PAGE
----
Who stands to gain most from the Obama scandals?
So far, the reputations of investigative journalists like Sharyl Attkisson have benefited. And some House Republicans like Reps. Darrel Issa, Trey Gowdy, and Jim Jordan are gaining wider exposure.
But if the scandals continue to dominate the headlines (and it’s too soon to know how this will play out), the big winners will probably not be the Republicans who are leading the charge. Instead, the big winners may be the governors who run for president in 2016.
Consider this: Before Watergate, four of the last five presidents had been U.S. Senators (the exception being Dwight Eisenhower who had never been elected. And, of course, Truman, LBJ and Nixon had also served as vice president.)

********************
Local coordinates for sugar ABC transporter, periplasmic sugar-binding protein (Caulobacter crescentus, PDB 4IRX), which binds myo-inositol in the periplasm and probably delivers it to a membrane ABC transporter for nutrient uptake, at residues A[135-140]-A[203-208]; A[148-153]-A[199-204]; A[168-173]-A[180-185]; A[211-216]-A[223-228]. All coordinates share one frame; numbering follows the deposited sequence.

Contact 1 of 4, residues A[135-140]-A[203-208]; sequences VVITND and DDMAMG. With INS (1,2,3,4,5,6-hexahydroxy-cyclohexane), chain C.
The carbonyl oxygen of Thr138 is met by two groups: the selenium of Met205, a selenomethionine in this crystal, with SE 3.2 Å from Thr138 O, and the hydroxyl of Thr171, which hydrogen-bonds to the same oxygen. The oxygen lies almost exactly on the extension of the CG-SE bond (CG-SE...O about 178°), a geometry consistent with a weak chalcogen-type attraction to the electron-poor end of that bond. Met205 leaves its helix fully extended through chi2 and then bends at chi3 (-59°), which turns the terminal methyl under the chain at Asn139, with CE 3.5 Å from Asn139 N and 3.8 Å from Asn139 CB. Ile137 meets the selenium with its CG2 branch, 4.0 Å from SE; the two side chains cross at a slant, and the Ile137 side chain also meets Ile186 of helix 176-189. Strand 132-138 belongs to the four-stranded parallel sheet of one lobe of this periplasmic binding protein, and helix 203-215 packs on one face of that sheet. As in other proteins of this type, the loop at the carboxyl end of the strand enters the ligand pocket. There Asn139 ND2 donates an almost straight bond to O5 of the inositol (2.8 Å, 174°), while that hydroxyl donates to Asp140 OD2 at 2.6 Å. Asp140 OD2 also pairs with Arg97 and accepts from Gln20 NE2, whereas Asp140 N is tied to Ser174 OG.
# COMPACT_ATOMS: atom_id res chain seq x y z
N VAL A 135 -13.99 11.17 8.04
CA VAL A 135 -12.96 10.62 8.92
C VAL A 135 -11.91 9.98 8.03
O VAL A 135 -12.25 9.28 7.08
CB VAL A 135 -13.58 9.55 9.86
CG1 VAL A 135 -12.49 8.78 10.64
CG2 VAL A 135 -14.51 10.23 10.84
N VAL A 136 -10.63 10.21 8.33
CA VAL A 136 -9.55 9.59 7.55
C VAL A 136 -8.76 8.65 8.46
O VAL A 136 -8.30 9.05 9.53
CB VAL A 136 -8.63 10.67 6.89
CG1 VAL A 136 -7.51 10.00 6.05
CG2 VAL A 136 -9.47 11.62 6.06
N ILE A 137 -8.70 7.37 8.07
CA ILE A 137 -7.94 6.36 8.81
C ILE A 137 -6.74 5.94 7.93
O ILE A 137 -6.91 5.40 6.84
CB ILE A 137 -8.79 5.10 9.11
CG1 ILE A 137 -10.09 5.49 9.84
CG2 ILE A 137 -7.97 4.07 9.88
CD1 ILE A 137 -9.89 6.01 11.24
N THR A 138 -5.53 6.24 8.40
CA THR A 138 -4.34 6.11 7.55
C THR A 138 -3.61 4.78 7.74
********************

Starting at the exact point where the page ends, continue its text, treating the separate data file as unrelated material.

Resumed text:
And after Watergate, four of the next six presidents were governors (the exception being Vice President Gerald Ford, who wasn’t elected president in his own right, and George H.W. Bush who had served in Congress, and who was essentially elected to Reagan’s third term.)
The most obvious example of this break was the election of a peanut farmer from Georgia named Jimmy Carter.
It’s unlikely that the Obama scandals will rival the impact of Watergate, but if they come to define Obama’s second administration, it might well favor Republicans outside of Washington, DC.
That, of course, could be bad news for Marco Rubio, Rand Paul, et al., and very good news for governors like Walker, Jindal, Pence, Christie, et al.